Management of relapsed/refractory classical Hodgkin lymphoma in transplant-ineligible patients

Neha Mehta-Shah and Nancy L. Bartlett


Addition of brentuximab vedotin, a CD30-targeted antibody–drug conjugate, and the programmed death 1 (PD-1) inhibitors nivolumab and pembrolizumab to the armamentarium for transplant-ineligible relapsed/refractory classical Hodgkin lymphoma has resulted in improved outcomes, including the potential for cure in a small minority of patients. For patients who have failed prior transplant or are unsuitable for dose-intense approaches based on age or comorbidities, an individualized approach with sequential use of single agents such as brentuximab vedotin, PD-1 inhibitors, everolimus, lenalidomide, or conventional agents such as gemcitabine or vinorelbine may result in prolonged survival with a minimal or modest effect on quality of life. Participation in clinical trials evaluating new approaches such as combination immune checkpoint inhibition, novel antibody–drug conjugates, or cellular therapies such as Epstein-Barr virus–directed cytotoxic T lymphocytes and chimeric antigen receptor T cells offer additional options for eligible patients.


More than 80% of patients with classical Hodgkin lymphoma (HL) will be cured with initial treatment1-4 and among patients who relapse, ∼50% can be cured with high-dose chemotherapy and autologous stem cell transplantation (ASCT).5-7 However, for those patients who progress after ASCT or are ineligible for an autologous or allogeneic stem cell transplant due to refractory disease, age, or organ dysfunction, there are limited treatment options, and long-term remissions are uncommon. Importantly, while patients aged ≥60 years represent only 15% to 20% of newly diagnosed HL cases, they have worse reported outcomes and may be more likely to require subsequent lines of therapy.8,9

Fortunately, with the recent US Food and Drug Administration (FDA) approvals of brentuximab vedotin (BV) and the programmed death 1 (PD-1) inhibitors nivolumab and pembrolizumab, promising new options for transplant-ineligible patients are available.10-12 These 2 novel classes of drugs have relatively favorable toxicity profiles, making them appealing for older patients and those with significant comorbidities. The approach to patients with relapsed HL who are not candidates for dose-intense therapy should be individualized based on response to prior lines of therapy, comorbidities, and the likely side effects of salvage therapy. In general, in an effort to minimize toxicity and accurately assess response, single-agent therapy is often the best approach for this subset of patients and may allow optimization of dose and schedule. This article summarizes standard options and promising new therapies for recurrent HL in older or frail patients or those with multiply relapsed disease.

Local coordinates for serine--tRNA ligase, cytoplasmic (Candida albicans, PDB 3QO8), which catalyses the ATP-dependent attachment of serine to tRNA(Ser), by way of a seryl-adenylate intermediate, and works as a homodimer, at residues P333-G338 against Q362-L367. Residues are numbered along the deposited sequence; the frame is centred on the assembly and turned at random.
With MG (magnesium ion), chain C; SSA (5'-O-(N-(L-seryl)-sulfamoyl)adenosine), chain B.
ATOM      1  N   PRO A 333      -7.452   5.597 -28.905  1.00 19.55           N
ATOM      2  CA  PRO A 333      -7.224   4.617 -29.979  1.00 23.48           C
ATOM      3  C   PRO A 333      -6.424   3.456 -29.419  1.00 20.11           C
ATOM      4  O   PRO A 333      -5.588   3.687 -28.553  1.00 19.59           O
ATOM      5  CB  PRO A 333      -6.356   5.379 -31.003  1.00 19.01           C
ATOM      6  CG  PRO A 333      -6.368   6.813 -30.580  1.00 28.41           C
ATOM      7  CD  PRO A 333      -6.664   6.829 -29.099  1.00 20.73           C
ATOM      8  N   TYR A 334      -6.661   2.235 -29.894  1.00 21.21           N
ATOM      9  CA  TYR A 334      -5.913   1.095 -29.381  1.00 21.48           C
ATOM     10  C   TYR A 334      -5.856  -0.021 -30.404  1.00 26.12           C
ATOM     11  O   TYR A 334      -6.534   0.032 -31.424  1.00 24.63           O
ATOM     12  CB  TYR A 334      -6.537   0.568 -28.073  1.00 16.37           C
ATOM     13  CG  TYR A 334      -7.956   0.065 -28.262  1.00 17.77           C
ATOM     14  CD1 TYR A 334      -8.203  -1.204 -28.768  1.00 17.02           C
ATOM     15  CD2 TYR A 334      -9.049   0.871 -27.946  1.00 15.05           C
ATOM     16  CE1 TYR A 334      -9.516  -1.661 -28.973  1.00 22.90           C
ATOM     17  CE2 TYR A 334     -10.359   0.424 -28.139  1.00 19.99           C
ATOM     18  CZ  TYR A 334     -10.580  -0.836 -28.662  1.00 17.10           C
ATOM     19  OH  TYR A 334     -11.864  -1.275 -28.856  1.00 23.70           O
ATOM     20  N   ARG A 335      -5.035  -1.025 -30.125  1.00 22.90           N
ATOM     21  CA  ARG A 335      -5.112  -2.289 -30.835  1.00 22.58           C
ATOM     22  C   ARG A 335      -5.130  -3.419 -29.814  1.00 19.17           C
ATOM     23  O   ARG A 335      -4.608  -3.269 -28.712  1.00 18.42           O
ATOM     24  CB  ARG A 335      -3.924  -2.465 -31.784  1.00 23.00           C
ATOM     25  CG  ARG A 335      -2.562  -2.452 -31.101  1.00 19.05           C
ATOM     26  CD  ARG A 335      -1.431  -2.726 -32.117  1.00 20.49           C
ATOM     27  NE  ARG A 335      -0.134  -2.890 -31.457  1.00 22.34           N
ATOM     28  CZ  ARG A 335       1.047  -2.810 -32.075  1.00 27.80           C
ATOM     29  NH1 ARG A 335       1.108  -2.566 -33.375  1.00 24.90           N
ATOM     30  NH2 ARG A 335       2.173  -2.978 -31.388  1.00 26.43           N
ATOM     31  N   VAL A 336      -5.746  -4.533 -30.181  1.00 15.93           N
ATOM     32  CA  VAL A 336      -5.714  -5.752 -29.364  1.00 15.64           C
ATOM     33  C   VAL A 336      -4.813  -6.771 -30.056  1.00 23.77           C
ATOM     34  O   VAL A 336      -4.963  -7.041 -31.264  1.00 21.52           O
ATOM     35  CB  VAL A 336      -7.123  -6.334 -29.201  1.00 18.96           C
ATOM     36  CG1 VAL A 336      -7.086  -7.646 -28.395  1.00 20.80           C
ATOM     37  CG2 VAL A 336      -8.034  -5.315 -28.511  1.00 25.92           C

Case presentation

A 20-year-old woman was diagnosed with stage III HL and treated with 6 cycles of doxorubicin, bleomycin, vinblastine, and dacarbazine followed by radiotherapy to the cervical nodes and mediastinum. Four years later, HL recurred in retroperitoneal nodes, and the patient received 3 cycles of etoposide, solumedrol, cytarabine, and cisplatin followed by an ASCT. Her disease progressed in the abdomen ∼4 years following transplant; she received 5 cycles of gemcitabine, vinorelbine, and liposomal doxorubicin in a clinical trial and achieved a response of stable disease. Lenalidomide was administered for 20 months during a phase 2 trial until symptomatic progression occurred. Involved field radiotherapy to the spine and retroperitoneal nodes was followed by single-agent everolimus therapy for 5 months with an initial partial remission. Biopsy-proven progression in iliac nodes was treated with 16 cycles of BV. This now 38-year-old woman remains in complete remission more than 5 years after treatment with BV and 14 years after failing ASCT.


BV, an anti-CD30 antibody conjugated to the microtubule-disrupting agent monomethyl auristatin E, was FDA approved in 2011 for relapsed or refractory HL after an ASCT or following 2 prior lines of therapy. In the pivotal phase 2 trial of BV, 102 patients with relapsed HL received treatment with single-agent BV (1.8 mg/m2 every 3 weeks) after failing an ASCT.10 The overall response rate (ORR) and complete response (CR) rate were 75% and 33%, respectively, with a median response duration of 6.7 months for all responders and 20.5 months for those in CR (Figure 1). At 5 years, the estimated overall survival (OS) and progression-free survival (PFS) rates were 41% and 22%.10,13 For the 33% of patients who achieved a CR to BV, the 5-year OS and PFS rates were 64% and 52%.13 At the conclusion of the study, 13 patients remained in CR with a median follow up of 69.5 months. These 13 patients received a median of 14 cycles of BV. While 4 out of 13 patients underwent an allogeneic SCT, 9 out of 13 patients (or 26% of patients achieving CR) remained in remission without any further therapy. Patients who had a sustained CR were more likely to be younger, have more extranodal disease, and have a shorter time from initial diagnosis to treatment with BV.13 These data suggest that a small percentage of patients in the relapsed or refractory setting may be cured with BV. Additionally, for patients who relapse following response to BV, 60% respond to retreatment with BV, including 30% who achieve a CR.14

Figure 1.

Five-year follow-up of patients with relapsed/refractory (R/R) Hodgkin lymphoma who failed ASCT, treated with BV. Censored patients are indicated by black dots, patients followed through study closure and in remission without the start of new therapy other than allo-SCT are indicated by red dots. Shown are overall survival (A), overall PFS (B) and PFS by best response (C). Reprinted from Chen et al13 with permission. Copyright 2016 The American Society of Hematology.